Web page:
So, many techniques can be applied to exchange and learn from each other across mediums. But unfortunately, there are still many filmmakers who do not read, then many literary writers watch but only Netflix. So maybe not many literary writers know that this month’s FFD is being held and it can bring new exposure for them. So, I hope for more common ground and more dialogue between actors in different fields; be it academics, critics, filmmakers, writers, and so on.

 

Indonesia has many international festivals, ranging from literature to films. What does Kak Intan hope to gain from this initiative? What’s been good? What needs to be developed to make it better?

Festivals have a lot of functions. The first is showcasing or displaying the work. In this era, we have more festivals in Indonesia than in the previous era – New Order for example. In the field of film, there is FFD, then in the field of literature, there is Ubud Writers Festival and Makassar International Writers Festival. It is very good as a place to display the work. However, what must be emphasized is whose work will be displayed.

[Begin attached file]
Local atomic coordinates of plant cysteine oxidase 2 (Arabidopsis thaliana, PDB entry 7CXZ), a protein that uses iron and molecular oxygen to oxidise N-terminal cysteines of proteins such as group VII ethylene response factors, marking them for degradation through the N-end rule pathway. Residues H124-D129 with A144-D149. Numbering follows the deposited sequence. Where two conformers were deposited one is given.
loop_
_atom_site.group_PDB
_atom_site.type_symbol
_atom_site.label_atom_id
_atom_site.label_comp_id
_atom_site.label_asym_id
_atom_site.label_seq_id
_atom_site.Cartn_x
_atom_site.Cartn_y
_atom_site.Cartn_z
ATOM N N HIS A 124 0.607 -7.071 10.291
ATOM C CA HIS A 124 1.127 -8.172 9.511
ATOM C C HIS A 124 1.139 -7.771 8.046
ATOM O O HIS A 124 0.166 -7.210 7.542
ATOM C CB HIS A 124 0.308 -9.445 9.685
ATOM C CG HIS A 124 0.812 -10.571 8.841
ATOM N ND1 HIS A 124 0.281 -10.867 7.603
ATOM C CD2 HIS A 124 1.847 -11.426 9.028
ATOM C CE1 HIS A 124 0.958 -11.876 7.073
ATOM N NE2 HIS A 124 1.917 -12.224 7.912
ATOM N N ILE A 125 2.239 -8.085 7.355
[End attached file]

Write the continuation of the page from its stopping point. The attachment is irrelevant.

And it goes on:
For me, the festival should be a place to provide a platform for artists who have not been too noticed by the public. In addition to showcasing, a festival is also an exchange event. So, by coming to the festival, the filmmaker who is just starting his work or the writer who just wrote one or two works will see that other friends are already more experienced. From there those who are new can exchange ideas and so on.